Info Service on Health Issues (Oct15/03)
Suspension of UNODC work program on model law on fraudulent medicines
Geneva, 1 October (K M Gopakumar) – The United Nations Office on Drugs and Crime (UNODC) has suspended its work on the development of a model law on fraudulent medicines.
The development of such a model law had created controversy due to the hidden intellectual property (IP) enforcement agenda in the name of protecting quality and safety of medicines.
In an email dated 12June 2015 to embassies of Brazil, Russia, India, China and South Africa (BRICS) UNODC’s senior expert in charge of activities on fraudulent medicines stated: “ … we have come to appreciate that there is no established definition of fraudulent medicine under the World Health Organisation framework of the Member State Mechanism on spurious, falsely labelled, falsified and counterfeit medicines (SSFFC) and the resulting lack of a common understanding may impede the ability of the expert group and UNODC to make tangible and useful progress, Therefore, UNODC has taken the decision to suspend the related work until a definition of fraudulent medicine is agreed upon by the WHO ”.
[WHO established the Member State Mechanism on SSFFC medical products through a World Health Assembly resolution after the objections from developing countries including Brazil, India, Iran, Pakistan and Egypt against a WHO partnership on counterfeit medicines known as the International Medical Product Anti Counterfeit Taskforce (IMPACT). IMPACT was an initiative by the pharmaceutical transnational corporations along with developed country Member States to push to enhance IP enforcement standards by conflating IP enforcement with quality of medicines. The IMPACT Secretariat was moved out of WHO due to objections from developing country Member States.]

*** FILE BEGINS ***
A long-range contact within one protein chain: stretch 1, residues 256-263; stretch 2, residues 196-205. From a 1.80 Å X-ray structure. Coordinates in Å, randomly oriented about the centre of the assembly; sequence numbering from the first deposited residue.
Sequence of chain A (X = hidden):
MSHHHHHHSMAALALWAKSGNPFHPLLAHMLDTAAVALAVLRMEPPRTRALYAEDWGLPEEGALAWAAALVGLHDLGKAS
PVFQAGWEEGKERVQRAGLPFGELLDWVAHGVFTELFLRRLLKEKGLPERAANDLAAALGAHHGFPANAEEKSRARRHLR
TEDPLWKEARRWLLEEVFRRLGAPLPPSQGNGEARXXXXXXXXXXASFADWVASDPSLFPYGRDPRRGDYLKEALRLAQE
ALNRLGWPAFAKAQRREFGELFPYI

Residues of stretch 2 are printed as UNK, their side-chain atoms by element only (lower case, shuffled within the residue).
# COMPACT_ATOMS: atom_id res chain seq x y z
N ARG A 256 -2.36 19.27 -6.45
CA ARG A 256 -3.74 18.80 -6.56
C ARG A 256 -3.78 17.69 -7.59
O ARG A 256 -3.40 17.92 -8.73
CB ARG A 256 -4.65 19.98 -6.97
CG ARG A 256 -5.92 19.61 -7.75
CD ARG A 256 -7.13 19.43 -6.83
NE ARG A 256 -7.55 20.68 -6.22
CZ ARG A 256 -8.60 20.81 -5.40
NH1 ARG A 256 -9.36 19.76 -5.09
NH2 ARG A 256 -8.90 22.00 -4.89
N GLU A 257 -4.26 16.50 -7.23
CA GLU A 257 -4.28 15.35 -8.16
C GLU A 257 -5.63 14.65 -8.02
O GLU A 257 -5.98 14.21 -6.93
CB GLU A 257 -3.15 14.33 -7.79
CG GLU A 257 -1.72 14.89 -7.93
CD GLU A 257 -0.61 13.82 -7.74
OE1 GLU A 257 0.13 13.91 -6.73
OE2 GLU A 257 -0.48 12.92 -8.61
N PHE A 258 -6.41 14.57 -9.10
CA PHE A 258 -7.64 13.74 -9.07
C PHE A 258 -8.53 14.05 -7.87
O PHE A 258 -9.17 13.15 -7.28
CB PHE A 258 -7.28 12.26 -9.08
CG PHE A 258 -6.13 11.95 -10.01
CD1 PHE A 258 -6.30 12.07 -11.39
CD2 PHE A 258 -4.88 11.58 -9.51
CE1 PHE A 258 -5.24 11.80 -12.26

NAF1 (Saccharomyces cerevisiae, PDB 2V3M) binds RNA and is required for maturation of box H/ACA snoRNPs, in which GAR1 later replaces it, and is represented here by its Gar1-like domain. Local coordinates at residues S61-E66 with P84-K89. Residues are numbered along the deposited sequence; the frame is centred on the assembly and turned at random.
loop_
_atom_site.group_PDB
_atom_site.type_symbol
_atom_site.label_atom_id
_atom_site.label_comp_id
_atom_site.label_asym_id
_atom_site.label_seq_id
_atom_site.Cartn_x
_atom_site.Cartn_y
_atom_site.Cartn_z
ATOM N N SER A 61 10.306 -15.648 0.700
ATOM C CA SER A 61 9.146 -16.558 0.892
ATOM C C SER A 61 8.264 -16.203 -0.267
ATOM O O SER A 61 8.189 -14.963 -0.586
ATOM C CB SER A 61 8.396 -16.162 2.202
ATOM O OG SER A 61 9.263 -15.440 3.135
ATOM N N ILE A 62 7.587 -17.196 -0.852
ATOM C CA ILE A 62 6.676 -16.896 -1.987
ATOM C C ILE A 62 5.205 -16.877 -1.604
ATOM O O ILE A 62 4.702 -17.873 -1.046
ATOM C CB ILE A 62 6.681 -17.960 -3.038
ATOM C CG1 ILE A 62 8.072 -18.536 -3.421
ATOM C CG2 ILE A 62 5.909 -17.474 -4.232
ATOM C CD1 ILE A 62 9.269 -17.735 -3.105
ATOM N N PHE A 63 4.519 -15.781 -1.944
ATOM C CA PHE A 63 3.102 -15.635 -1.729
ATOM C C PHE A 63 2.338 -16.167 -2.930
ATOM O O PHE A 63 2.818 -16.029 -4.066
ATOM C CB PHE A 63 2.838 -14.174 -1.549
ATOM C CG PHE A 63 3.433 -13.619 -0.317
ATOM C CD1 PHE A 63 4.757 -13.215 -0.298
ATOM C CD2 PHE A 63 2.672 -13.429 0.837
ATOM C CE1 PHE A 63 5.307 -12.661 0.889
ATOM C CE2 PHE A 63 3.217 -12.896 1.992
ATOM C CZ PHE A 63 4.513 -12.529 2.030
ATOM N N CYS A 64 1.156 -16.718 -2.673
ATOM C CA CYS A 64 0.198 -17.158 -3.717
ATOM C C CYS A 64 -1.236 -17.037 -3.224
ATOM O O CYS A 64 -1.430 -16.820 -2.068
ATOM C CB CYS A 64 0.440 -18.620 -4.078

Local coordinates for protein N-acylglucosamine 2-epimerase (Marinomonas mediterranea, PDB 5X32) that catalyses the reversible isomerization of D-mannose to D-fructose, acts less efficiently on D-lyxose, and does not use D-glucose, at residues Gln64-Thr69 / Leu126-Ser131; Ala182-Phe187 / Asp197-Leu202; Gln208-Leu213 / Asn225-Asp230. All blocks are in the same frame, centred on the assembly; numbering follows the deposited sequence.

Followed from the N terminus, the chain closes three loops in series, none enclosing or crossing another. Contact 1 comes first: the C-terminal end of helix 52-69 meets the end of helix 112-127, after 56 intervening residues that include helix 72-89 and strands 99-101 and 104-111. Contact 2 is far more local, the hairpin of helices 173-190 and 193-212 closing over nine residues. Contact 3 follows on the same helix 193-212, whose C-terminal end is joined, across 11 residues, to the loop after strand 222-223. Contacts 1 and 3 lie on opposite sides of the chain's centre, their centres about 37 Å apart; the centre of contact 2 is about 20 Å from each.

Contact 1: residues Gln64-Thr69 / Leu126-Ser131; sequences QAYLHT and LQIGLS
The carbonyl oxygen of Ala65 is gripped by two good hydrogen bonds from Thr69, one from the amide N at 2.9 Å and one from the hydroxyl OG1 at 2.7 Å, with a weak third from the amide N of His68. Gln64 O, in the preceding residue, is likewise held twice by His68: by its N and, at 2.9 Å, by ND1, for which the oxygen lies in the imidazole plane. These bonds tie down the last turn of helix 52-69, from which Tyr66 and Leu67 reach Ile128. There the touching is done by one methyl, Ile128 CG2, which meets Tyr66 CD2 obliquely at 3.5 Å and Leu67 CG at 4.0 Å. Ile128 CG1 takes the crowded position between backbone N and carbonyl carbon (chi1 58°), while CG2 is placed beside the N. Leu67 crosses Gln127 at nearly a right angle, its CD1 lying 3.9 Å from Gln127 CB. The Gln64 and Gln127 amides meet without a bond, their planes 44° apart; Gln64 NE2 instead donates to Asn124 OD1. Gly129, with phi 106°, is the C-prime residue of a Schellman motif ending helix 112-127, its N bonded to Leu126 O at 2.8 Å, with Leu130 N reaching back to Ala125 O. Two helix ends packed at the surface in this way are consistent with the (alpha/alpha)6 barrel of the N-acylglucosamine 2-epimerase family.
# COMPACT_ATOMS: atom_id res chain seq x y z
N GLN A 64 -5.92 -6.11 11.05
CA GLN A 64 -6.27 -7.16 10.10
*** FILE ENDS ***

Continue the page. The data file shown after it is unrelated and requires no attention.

The main concern related to the UNODC model law is the definition of fraudulent medicine, which gives ample room for the conflation of quality of medicine with IP. According to the draft law ‘fraudulent medical product’ means any medical product with a false representation of:
(1) its identity, including its packaging and labelling, its name or its composition as regards any of the ingredients including excipients and the strength of those ingredients;
(2) its source, including its manufacturer, its country of manufacturing, its country of origin or its marketing authorisation holder; or
(3) its history, including the records and documents relating to the distribution channels used.
The false representation of identity including packaging and label as per the definition can clearly bring trademark infringement within the scope of fraudulent medicine. Similarly some experts are also worried that the false representation of identity and history can even include patent infringements.
Further concerns had also been raised on the process of the model law development and the involvement of NGOs with close links to industry. (See Fraudulent medicines model law promotes pharma interest dated 8 December 2014.)
The BRICS countries in a letter to the UNODC Secretariat dated 10December 2014 questioned the process and sought the following clarifications:
· On what basis was the selection of the countries/NGOs/experts participating in the above meeting made by the UNODC?
· In our understanding, the resolution 20/6 on Fraudulent Medicines adopted by the CCPCJ (Commission on Crime Prevention and Criminal Justice) in 2011 does not provide a mandate to UNODC to start expert level consultations to develop a model law on fraudulent medicine. Under which mandate has this process been initiated?
· What is the source of funding of the said informal expert group meeting?